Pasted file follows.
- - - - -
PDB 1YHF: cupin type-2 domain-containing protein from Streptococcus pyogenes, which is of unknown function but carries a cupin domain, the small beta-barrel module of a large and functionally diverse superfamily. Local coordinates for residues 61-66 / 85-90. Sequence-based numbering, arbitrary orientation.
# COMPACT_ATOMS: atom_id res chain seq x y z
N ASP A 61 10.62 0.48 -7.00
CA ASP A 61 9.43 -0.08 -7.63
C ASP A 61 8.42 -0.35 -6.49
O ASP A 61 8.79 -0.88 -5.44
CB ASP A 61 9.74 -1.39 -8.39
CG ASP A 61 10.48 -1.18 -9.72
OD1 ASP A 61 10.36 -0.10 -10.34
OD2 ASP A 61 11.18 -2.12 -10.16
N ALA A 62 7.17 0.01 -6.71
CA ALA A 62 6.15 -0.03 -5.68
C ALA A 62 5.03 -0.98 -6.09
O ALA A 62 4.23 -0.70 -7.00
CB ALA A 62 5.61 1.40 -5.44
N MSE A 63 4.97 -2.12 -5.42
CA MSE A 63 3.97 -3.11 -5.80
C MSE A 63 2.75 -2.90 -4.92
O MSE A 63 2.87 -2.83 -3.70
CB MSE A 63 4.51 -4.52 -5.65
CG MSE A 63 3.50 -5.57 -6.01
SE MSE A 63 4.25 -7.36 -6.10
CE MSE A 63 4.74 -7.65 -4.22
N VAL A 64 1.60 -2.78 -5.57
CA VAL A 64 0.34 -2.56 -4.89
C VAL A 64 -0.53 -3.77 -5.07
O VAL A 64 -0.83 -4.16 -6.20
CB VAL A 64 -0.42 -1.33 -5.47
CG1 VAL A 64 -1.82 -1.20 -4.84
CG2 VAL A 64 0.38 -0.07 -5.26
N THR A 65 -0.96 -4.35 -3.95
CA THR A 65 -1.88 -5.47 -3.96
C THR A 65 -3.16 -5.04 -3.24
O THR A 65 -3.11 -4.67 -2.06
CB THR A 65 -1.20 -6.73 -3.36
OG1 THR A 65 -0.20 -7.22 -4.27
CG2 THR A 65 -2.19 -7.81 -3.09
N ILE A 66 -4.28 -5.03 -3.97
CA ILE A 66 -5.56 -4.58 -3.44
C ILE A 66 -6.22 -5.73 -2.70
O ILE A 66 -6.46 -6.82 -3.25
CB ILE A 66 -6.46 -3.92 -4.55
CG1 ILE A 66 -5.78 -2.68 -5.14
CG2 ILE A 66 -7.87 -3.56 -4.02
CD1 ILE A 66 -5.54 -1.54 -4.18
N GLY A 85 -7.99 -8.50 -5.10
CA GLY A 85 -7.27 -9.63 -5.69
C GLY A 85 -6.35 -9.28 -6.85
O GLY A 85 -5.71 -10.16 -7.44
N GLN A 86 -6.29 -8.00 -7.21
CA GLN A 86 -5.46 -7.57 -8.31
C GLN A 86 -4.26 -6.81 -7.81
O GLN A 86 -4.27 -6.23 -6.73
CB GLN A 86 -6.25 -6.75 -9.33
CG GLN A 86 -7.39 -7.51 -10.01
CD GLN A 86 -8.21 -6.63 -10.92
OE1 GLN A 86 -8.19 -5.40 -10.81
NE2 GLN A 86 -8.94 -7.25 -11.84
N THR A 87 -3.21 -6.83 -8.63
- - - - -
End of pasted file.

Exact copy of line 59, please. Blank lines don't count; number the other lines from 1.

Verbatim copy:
N THR A 87 -3.21 -6.83 -8.63